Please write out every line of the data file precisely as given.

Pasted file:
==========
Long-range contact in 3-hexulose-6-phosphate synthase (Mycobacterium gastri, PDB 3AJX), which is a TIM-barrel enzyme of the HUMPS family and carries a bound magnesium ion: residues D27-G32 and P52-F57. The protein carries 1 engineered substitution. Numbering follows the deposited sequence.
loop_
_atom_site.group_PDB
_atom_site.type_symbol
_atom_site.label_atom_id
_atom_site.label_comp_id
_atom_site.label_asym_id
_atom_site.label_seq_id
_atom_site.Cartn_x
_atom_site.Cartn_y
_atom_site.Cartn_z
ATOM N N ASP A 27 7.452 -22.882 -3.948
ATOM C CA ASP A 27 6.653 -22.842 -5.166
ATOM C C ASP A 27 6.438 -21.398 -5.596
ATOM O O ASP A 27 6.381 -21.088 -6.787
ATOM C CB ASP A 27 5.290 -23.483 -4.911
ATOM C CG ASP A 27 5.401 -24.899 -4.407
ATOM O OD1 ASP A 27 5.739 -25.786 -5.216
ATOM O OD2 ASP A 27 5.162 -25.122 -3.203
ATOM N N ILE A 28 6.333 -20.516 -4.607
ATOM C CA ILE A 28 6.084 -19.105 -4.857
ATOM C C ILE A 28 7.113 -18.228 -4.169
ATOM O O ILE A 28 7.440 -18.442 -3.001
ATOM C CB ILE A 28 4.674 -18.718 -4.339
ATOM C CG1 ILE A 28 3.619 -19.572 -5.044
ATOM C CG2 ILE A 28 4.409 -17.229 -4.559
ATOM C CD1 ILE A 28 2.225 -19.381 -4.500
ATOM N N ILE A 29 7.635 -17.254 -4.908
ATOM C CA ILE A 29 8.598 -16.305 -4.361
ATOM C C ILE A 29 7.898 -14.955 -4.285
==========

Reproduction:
Long-range contact in 3-hexulose-6-phosphate synthase (Mycobacterium gastri, PDB 3AJX), which is a TIM-barrel enzyme of the HUMPS family and carries a bound magnesium ion: residues D27-G32 and P52-F57. The protein carries 1 engineered substitution. Numbering follows the deposited sequence.
loop_
_atom_site.group_PDB
_atom_site.type_symbol
_atom_site.label_atom_id
_atom_site.label_comp_id
_atom_site.label_asym_id
_atom_site.label_seq_id
_atom_site.Cartn_x
_atom_site.Cartn_y
_atom_site.Cartn_z
ATOM N N ASP A 27 7.452 -22.882 -3.948
ATOM C CA ASP A 27 6.653 -22.842 -5.166
ATOM C C ASP A 27 6.438 -21.398 -5.596
ATOM O O ASP A 27 6.381 -21.088 -6.787
ATOM C CB ASP A 27 5.290 -23.483 -4.911
ATOM C CG ASP A 27 5.401 -24.899 -4.407
ATOM O OD1 ASP A 27 5.739 -25.786 -5.216
ATOM O OD2 ASP A 27 5.162 -25.122 -3.203
ATOM N N ILE A 28 6.333 -20.516 -4.607
ATOM C CA ILE A 28 6.084 -19.105 -4.857
ATOM C C ILE A 28 7.113 -18.228 -4.169
ATOM O O ILE A 28 7.440 -18.442 -3.001
ATOM C CB ILE A 28 4.674 -18.718 -4.339
ATOM C CG1 ILE A 28 3.619 -19.572 -5.044
ATOM C CG2 ILE A 28 4.409 -17.229 -4.559
ATOM C CD1 ILE A 28 2.225 -19.381 -4.500
ATOM N N ILE A 29 7.635 -17.254 -4.908
ATOM C CA ILE A 29 8.598 -16.305 -4.361
ATOM C C ILE A 29 7.898 -14.955 -4.285